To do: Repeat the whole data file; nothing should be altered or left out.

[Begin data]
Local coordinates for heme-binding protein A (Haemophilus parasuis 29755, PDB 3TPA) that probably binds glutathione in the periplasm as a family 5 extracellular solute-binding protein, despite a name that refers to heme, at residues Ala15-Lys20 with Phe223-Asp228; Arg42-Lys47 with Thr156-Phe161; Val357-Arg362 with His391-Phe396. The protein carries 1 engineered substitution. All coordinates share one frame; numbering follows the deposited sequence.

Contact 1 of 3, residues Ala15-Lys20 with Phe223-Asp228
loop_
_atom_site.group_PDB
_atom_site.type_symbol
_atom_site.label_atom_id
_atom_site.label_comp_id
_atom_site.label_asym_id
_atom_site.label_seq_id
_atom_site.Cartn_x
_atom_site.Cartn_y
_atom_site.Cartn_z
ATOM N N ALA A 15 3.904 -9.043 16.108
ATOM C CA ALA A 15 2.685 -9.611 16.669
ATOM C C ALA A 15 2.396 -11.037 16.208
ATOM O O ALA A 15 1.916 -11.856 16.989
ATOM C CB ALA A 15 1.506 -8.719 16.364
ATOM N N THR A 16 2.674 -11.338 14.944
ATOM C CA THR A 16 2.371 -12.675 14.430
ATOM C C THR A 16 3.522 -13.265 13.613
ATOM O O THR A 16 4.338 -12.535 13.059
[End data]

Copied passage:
Local coordinates for heme-binding protein A (Haemophilus parasuis 29755, PDB 3TPA) that probably binds glutathione in the periplasm as a family 5 extracellular solute-binding protein, despite a name that refers to heme, at residues Ala15-Lys20 with Phe223-Asp228; Arg42-Lys47 with Thr156-Phe161; Val357-Arg362 with His391-Phe396. The protein carries 1 engineered substitution. All coordinates share one frame; numbering follows the deposited sequence.

Contact 1 of 3, residues Ala15-Lys20 with Phe223-Asp228
loop_
_atom_site.group_PDB
_atom_site.type_symbol
_atom_site.label_atom_id
_atom_site.label_comp_id
_atom_site.label_asym_id
_atom_site.label_seq_id
_atom_site.Cartn_x
_atom_site.Cartn_y
_atom_site.Cartn_z
ATOM N N ALA A 15 3.904 -9.043 16.108
ATOM C CA ALA A 15 2.685 -9.611 16.669
ATOM C C ALA A 15 2.396 -11.037 16.208
ATOM O O ALA A 15 1.916 -11.856 16.989
ATOM C CB ALA A 15 1.506 -8.719 16.364
ATOM N N THR A 16 2.674 -11.338 14.944
ATOM C CA THR A 16 2.371 -12.675 14.430
ATOM C C THR A 16 3.522 -13.265 13.613
ATOM O O THR A 16 4.338 -12.535 13.059